School Bd. of Nassau Cty. v. Arline

480 U. S. 273

March 3, 1987

A federal law called the Rehabilitation Act prohibited public schools from discriminating against handicapped people if they were otherwise qualified for a position. Gene Arline was fired from her teaching job because of her tuberculosis, which is an infectious disease. Arline and the school board disputed whether an infectious disease like TB could be considered a handicap for the purposes of the Rehabilitation Act.

With Brennan writing, the Court ruled 7-2 that communicable diseases were handicaps by the terms of the statute. Using a broad swath of legislative history and agency interpretation, he showed that diseases were clearly within the law’s definition of handicap. He also rejected the claim that a school board’s discrimination on the basis of a handicap’s contagious effects could be distinguished from discrimination on the basis of the handicap itself. Even so holding, Brennan remanded for further determination regarding whether Arline was “otherwise qualified” for the teaching position, and whether reasonable accommodations could be made to insure the safety of her students.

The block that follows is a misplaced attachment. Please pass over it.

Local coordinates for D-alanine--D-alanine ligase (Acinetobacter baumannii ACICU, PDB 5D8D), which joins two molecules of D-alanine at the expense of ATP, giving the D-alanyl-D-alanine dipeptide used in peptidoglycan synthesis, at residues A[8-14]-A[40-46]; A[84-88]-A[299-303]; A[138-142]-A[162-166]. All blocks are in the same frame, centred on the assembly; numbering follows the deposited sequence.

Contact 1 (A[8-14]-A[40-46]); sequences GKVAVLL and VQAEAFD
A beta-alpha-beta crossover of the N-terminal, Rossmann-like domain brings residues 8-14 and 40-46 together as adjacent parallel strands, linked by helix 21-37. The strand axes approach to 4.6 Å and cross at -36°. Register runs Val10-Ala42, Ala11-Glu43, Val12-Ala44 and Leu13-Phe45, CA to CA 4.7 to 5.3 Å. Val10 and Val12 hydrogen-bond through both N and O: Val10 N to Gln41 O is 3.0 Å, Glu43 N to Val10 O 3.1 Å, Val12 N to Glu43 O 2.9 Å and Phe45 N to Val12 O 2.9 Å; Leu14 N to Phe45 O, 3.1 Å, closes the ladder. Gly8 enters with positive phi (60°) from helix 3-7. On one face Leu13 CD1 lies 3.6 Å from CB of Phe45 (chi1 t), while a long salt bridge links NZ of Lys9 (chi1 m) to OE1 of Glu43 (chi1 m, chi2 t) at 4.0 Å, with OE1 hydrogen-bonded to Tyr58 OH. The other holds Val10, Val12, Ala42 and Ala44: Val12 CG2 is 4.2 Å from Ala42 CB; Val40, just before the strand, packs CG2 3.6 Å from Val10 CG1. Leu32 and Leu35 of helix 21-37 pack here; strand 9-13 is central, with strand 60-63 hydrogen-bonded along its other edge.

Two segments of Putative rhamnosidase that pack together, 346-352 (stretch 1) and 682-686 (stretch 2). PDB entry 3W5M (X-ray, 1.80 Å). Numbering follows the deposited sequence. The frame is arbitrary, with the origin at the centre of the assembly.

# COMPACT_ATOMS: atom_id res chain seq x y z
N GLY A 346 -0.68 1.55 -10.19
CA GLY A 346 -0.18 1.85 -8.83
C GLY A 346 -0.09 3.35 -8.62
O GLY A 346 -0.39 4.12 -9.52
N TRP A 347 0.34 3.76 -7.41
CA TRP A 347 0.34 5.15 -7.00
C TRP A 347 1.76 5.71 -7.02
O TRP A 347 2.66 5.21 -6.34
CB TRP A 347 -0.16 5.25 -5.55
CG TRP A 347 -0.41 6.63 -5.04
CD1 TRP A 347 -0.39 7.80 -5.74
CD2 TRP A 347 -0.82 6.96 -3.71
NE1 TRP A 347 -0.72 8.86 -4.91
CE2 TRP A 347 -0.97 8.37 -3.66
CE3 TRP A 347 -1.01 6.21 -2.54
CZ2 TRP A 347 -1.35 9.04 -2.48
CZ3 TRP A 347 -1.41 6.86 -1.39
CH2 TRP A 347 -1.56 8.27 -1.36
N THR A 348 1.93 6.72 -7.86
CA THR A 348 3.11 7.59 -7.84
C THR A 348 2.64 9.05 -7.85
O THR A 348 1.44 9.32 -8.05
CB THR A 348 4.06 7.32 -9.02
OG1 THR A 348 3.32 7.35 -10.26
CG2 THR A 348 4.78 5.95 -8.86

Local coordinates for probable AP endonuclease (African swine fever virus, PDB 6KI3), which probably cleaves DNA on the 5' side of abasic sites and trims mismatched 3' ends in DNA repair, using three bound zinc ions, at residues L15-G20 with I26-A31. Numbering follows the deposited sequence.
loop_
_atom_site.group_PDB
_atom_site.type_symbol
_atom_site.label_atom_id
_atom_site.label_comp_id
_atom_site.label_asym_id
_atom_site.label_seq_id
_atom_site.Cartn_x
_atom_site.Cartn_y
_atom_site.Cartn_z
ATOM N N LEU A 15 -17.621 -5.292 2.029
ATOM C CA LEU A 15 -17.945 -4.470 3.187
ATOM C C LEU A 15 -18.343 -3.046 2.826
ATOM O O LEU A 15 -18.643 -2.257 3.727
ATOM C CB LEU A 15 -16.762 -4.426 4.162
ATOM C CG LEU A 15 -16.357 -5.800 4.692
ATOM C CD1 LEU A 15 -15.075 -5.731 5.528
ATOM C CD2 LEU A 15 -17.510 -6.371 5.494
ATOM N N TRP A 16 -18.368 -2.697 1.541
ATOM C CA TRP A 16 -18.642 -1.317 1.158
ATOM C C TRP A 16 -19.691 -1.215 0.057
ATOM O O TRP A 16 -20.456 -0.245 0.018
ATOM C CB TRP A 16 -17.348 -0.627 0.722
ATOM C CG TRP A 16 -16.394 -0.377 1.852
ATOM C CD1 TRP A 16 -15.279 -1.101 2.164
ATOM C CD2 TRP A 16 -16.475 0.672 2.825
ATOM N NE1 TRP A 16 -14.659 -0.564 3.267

Rehnquist dissented, and was joined by Scalia. Unlike Brennan, he thought discrimination on the basis of contagiousness could be separated from discrimination on the basis of handicap, and he disputed much of the legislative history that Brennan provided. I’m not sure who’s right, but in all honesty I’m not sure why it matters. Even if Arline was discriminated against based on a handicap, Brennan still agrees that she can be dismissed if that handicap makes her unqualified for the job. It seems like either way the result will almost always be the same. As for Arline, while I have some sympathy for her, trying to continue teaching does seem self-centered. A good mark of humility and maturity is accepting that our weaknesses sometimes do prevent us from safely working in the field we love.

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